The Spherical Geometry exercises included here will cover what some may consider Non-Euclidean Geometry or Differential Geometry.
The primary goal is to demonstrate a logical progression of geometric ideas, much as Euclid did in his Elements. The students will start with assumed truths (postulates) and definitions, and then use those to form logical truths (theorems). At the end of the activity, the students will be asked to write a logical progression of geometric ideas as they relate to the curved surface of sphere.
Google Earth provides students with computer-generated models in 3-dimensional space that they can manipulate. This is helpful because, even though we live in a 3-dimensional world, some students may find these concepts abstract, especially after years of exposure to Euclidean ideas.
Consider the image on the left. Most students can dutifully recite that the sum of a triangle’s angles is 180 degrees. But what about on a sphere? This image shows a triangle with an angle sum of 270 degrees with two right angles on the equator and one at the pole. Like this example, it is hoped that the included exercises will allow students to explore dimension and space in a new way.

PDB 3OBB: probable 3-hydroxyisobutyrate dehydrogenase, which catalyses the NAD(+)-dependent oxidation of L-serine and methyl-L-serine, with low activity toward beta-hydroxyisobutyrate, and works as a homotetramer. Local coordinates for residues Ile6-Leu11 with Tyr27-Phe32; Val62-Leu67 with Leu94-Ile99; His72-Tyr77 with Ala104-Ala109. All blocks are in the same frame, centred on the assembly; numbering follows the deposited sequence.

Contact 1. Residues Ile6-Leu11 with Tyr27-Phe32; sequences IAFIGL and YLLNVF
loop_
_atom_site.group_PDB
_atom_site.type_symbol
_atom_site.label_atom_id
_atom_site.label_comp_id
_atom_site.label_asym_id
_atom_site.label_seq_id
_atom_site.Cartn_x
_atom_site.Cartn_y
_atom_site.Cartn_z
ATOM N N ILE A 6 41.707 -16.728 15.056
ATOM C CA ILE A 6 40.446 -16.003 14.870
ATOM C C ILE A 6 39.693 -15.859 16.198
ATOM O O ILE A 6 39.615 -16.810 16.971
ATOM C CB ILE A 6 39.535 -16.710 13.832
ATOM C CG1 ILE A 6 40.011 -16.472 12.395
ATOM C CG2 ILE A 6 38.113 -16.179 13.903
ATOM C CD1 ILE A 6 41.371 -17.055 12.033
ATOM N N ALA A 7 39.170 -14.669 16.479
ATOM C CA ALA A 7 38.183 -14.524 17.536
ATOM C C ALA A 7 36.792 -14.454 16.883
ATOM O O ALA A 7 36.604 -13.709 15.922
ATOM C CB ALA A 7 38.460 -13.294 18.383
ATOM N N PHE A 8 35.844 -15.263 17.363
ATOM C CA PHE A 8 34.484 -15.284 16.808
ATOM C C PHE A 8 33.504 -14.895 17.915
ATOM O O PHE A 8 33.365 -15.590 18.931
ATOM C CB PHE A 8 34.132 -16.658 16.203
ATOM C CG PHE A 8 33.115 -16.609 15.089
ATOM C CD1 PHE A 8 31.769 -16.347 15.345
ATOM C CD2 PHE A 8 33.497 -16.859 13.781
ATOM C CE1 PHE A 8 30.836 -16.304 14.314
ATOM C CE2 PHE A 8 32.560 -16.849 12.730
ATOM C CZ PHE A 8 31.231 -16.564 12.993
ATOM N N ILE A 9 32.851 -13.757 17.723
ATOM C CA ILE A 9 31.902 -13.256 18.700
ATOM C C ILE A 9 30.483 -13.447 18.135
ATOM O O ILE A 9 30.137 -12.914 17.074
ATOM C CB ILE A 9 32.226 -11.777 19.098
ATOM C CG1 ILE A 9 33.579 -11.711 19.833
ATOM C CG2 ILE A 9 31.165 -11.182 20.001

The lesson begins with students examining geometric ideas for a plane and sphere on paper. The Geometric Ideas worksheet should be completed by the students in pairs to encourage dialogue. Once they have completed the worksheet, direct them to the Google Earth download on RealWorldMath.org. Again dialogue and debate is encouraged, so have the students work in pairs for this portion also. They will often have to think of exception to rules or revise what they wrote before. This process should be encouraged. When the students have finished in Google Earth, ask them to write a list of postulates or theorems for Spherical Geometry. Each pair could present these to the class, and a master version could evolve after a class debate.
You may find these links helpful:
- The Geometry of a Sphere by John C. Polking
- Euclid and The Elements presented by Don Allen
- Euclid’s Element of Geometry – The First Six Books – eBook
- Spherical Geometry – Exploring the World with Math by Karen Franco
- Examine geometric truths for a plane and a sphere
- Follow a logical progression of geometric ideas
- Identify the basic spherical geometry terms of Great Circle, Geodesic, and Lune
- Create a progression of rules for Spherical Geometry